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The rise and the fall of Jewish identities; Jews-As-Nationality: The Real Reason for Jewish Resistance to Assimilation

Thursday, July 28, 2016
This work focuses on prominent Yiddishist thinkers, from about 1900 until after WWII, and their understanding of what it meant to be Jewish, how Jews should "modernize", and related topics. Owing to the breadth of the information presented, I focus on a few themes, and devote my emphasis to the impact of Yiddishist thinking on Polish-Jewish relations >>more...

Social Science and the Politics of Modern Jewish Identity (Stanford Studies in Jewish History and Culture).Pre-Nazi Essentialist, and Even Racial, Views of Jews Held by Jews Themselves

Thursday, July 28, 2016

Radical Jews radicalism of Jews

Thursday, July 28, 2016
The title of this book is a little off. The book is as much about the New Left and related movements as it is about Jews in it. >>more...

Polish teritories Hasidism in the Context of Foreign-Ruled Poland

Thursday, July 28, 2016
This work focuses on how the Hasidic movement developed, and how it interacted with other Jews, and gentiles. It also provides insight into the situation facing Jews in the Russian-ruled and the Austrian-ruled parts of Poland. Much attention is devoted to the criticisms against Hasidism that arose in Jewish and gentile circles alike. This work is relatively technical, requiring the reader to have a good background in 19th-century life to appreciate fully. It has a helpful glossary of Jewish terms. >>more...

Compationin Jewish trdition Better Title: Jewish Universalism, in the Jewish Tradition, as Based Upon the Pronouncements of Jewish Sages

Thursday, July 28, 2016
This work is an impressive collection of positive Jewish statements about gentiles. For instance, righteous non-Jews deserve a place in the World to Come (SANHREDRIN 105a). (p. 131). Maharal of Prague (1512-1609) taught that he shared the blessings that he got from God with all humankind. (p. 126). According to Rabbi Yehoshua Ben Levi, God’s promise, to wipe away the tears from all faces, includes the faces of non-Jews as well as Jews. (p. 156). >>more...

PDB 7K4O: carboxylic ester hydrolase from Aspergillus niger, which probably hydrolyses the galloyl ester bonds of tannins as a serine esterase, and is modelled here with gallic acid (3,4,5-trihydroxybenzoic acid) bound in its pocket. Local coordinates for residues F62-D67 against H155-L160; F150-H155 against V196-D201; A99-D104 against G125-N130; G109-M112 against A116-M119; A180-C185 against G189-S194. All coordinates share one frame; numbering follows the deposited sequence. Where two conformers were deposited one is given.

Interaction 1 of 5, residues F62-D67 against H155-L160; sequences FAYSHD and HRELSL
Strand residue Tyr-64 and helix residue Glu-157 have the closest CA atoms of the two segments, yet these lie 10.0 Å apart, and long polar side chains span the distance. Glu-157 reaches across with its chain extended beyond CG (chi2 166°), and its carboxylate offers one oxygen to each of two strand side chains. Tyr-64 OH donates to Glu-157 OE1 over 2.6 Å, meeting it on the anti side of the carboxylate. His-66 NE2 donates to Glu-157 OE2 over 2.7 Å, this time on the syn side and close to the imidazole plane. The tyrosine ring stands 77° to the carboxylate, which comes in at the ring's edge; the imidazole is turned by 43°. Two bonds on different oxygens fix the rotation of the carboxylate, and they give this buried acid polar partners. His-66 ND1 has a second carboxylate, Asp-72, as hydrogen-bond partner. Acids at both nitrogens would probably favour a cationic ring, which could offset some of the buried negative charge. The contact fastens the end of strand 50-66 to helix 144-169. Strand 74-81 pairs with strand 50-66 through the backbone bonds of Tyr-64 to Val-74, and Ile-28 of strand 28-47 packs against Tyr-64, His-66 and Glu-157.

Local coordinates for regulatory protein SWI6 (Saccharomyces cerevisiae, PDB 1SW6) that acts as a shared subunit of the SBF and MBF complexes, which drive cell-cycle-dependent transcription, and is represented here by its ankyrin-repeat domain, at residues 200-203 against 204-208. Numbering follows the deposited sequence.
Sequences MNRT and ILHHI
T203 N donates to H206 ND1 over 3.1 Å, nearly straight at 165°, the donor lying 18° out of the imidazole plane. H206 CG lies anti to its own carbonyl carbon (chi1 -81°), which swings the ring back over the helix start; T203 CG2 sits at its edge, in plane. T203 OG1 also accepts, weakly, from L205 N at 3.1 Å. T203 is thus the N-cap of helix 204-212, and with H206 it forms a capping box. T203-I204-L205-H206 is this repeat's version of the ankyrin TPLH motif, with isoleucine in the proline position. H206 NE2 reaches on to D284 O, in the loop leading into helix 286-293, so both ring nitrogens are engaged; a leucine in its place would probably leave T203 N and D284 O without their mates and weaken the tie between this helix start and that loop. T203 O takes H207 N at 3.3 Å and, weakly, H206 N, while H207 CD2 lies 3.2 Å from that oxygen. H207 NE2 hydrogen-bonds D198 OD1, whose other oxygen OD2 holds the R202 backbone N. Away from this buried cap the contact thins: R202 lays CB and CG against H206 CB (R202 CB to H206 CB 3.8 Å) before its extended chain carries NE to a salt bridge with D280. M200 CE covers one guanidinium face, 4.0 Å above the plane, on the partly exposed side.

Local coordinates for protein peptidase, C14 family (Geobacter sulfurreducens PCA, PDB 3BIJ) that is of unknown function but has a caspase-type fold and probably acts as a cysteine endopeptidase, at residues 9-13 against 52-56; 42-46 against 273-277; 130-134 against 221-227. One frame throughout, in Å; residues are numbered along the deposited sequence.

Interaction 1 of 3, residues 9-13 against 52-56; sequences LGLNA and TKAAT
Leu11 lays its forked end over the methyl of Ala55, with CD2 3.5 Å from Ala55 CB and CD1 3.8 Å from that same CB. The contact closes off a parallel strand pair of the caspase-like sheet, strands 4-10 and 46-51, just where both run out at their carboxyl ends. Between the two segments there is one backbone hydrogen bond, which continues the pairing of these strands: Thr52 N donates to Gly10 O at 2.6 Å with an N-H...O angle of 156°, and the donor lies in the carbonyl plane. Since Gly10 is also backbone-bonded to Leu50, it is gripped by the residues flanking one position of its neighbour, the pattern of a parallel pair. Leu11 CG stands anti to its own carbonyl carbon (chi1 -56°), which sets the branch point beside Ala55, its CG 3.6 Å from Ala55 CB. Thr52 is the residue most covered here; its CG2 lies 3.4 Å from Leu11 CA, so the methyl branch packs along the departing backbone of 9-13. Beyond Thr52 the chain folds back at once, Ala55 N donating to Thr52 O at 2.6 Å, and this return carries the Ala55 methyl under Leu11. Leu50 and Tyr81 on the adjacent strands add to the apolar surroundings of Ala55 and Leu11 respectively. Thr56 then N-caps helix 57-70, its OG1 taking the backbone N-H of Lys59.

Jewish Identity in Early Rabbinic Writings (Arbeiten Zur Geschichte Des Antiken Judentums Und Des Urchristentums, Vol 23) by Sacha Ster

Thursday, July 28, 2016
In his assiduous analysis of rabbinical literature, author Sacha Stern employs Talmudic sources (Mishna, Tosefta, Yerushalmi, and Bavli), many different Midrashim, and other sources. (pp. xi-xii). As part of my review of this and related works, I have regularly consulted the online Babylonian Talmud (Soncino edition), and have included specific references to it below. All my specific references below are from the Bavli, in CAPS, and from this online source >>more...

Real Jews: Secular Versus Ultra- Orthodox: The Struggle For Jewish Identity In Israel

Thursday, July 28, 2016
Most Americans would be shocked and disturbed to learn that the harsh rhetoric of virulent anti-Semitism is alive and thriving in Israel. >>more...

The Culture of Critique: An Evolutionary Analysis of Jewish Involvement in Twentieth-Century Intellectual and Political Movements (Paperback)

Thursday, July 28, 2016
This book is jam-packed with information. Whether one agrees with author Kevin MacDonald or not, one can be impressed with the depth of scholarship in this, and his earlier, books. It can serve as a reference book for further study. >>more...

Cursed christians:Cursing the Christians?: A History of the Birkat HaMinim

Friday, July 15, 2016
This is a fascinating, technical book. The author traces the history of the BIRKAT HAMINIM from antiquity, through the Middle Ages, and to modern times. In recent times, this prayer has been softened, with removal of reference to enemies, and with the condemnation of evil, as an abstraction, having replaced the condemnation of sinners. (pp. 156-on)

goyim, christian animals,
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Fresh Wounds: Early Narratives of Holocaust Survival by Niewyk, Donald L. (ed.) published by The University of North Carolina Press

Friday, July 15, 2016
This anthology features Holocaust survivors from Poland and a few other countries, including Germany. The experiences include those of Jews who fled the ghettos as well as those who survived the war by being in German concentration camps. The survivors are identified by their first names and the first letters of their last names.
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